How to Become a YouTube Partner

After posting my previous column, Partha Bhattacharya commented, "Greg, I appreciate your insights on YouTube, but let me complain that you more often than not seem to write the story of biggies. Please help by sharing your ideas on the ways to qualify as a YouTube partner. Thanks."

I hear you, Partha. How can small YouTubers become Partners, so they've got a shot at becoming biggies, too? That's a great question.

So, in this column, I'll tackle things that a small YouTube channel can do to meet the requirements to become a YouTube Partner. Hopefully, this will be of interest to lots of YouTubers.

To become a YouTube Partner, you must meet three minimum requirements:

  1. You create original videos suitable for online streaming.
  2. You own or have express permission to use and monetize all audio and video content that you upload -- no exceptions.
  3. You regularly upload videos that are viewed by thousands of YouTube users, or you publish popular or commercially successful videos in other ways (such as DVDs sold online).

To meet the first requirement, all of your uploaded videos must meet the YouTube Community Guidelines and Terms of Service. In other words, you need to pass the "grandmother test." What's that? Think twice before uploading a video that you wouldn't want your grandmother to see.

To meet the second requirement, be sure that all components of your video are your original creation -- even the audio portion. The best way to make sure that your video doesn't infringe someone else's copyright is to use your skills and imagination to create something completely original.

To meet the third requirement, you need thousands of people to discover, watch and share your originally-created videos that pass the grandmother test. In evaluating applications, YouTube looks at a variety of factors, including:

  1. The popularity of your videos.
  2. The number of subscribers to your channel.
  3. Your involvement with the YouTube community.

If you want to become a YouTube partner, then you should also study the moves of partners who are making money. As Yogi Berra once said, "You can observe a lot by watching."

Here's what Betty from bettyskitchen says about how she uses metadata to increase her discoverability, choose her tags wisely, and come up with the perfect title:

Here's what Zack from ZackScott says about creating playlists and using annotations to call out interesting things in his videos, or to ask for subscribers and comments:

Here's what Linus from LinusTechTips says about how he found his niche with videos on unboxing tech products and how he uses YouTube Insight to track the performance of his videos:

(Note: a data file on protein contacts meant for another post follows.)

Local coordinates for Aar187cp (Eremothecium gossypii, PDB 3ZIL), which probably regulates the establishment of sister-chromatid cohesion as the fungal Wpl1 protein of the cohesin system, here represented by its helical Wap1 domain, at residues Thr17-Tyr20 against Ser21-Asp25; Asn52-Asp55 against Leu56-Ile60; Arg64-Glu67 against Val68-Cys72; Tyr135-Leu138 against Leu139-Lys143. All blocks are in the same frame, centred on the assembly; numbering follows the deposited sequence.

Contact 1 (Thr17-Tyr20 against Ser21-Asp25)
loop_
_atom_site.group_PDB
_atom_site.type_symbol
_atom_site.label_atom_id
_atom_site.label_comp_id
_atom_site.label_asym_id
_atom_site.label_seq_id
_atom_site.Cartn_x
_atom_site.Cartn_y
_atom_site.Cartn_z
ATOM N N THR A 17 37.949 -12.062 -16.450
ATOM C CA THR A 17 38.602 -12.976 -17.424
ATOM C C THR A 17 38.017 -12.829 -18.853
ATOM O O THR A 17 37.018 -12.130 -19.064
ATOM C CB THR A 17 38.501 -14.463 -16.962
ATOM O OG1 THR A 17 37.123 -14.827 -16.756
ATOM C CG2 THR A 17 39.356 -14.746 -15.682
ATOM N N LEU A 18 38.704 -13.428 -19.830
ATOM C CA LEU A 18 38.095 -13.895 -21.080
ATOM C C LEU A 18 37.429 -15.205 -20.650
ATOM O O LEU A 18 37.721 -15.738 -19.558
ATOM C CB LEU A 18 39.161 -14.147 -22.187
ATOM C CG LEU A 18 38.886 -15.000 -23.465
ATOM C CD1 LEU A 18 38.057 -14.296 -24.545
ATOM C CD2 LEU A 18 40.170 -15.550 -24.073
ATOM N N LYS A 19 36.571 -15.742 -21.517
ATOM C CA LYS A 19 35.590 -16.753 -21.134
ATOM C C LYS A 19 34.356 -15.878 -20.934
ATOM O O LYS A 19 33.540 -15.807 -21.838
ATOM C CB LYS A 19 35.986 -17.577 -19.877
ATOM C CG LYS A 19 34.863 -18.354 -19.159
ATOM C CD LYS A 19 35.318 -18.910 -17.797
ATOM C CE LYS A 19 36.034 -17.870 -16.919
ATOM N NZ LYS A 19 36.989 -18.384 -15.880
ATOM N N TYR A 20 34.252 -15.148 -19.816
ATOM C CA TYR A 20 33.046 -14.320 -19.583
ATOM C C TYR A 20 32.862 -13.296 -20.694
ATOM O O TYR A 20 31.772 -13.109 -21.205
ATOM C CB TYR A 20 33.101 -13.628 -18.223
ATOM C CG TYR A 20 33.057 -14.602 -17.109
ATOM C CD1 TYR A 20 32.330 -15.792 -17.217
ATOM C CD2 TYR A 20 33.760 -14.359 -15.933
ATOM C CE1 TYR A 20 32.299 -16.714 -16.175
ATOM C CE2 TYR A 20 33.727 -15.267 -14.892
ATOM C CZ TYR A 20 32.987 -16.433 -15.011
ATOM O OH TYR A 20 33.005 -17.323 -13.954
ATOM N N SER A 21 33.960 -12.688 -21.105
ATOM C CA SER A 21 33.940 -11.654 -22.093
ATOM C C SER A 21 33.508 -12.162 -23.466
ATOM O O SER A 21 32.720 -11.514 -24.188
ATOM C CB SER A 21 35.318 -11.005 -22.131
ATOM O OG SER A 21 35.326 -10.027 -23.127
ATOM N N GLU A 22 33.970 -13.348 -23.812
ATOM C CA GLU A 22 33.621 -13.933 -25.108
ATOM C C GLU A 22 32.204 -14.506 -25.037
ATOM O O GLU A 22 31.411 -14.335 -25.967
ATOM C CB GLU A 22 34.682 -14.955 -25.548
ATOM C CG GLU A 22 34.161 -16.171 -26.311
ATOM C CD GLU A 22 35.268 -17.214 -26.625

By the way, since posting his comment, Partha's channel, 2WebVideo, has received "approval" from YouTube for the partnership program. So, I asked him if he had any tips for other YouTubers on how to become a YouTube partner.

He said he believes four things are important:

  1. "One has to choose a niche, and keep on adding videos. It seems the frequency of uploading does matter because YouTube asked me how often do I make videos when I applied for partnership. I said I do once a week but if you notice my channel you'll see that on many occasions I did just one or maybe two in a whole month.
  2. "It looks like one has to build up sufficient number of videos before YouTube considers the channel worthy of partnership. What that number is I don't know, but I have a feeling that this is important.
  3. "The videos need to be original. After partnering, YouTube asks five questions for each uploaded video as to whether there are components like images, music, video clips, etc., lifted from elsewhere, and wants me to make a declaration.
  4. "A few factors seem important. They are about the quality of the videos in the eyes of YouTube. By that I mean whether (a) a video is informative and helpful, (b) it is optimized with proper title, description, and tags, and (c) there is consistency in the niche-ness of the videos. It is almost like identifying a channel for a particular topic just as Search Engine Watch is mainly about SEO. I feel too many disparate videos may not help."

Partha adds, "Lastly, I want to make another point. I do not think very high views matter much for becoming a partner. A majority of my videos do not have large views."

Let us know what you think in the comments section below.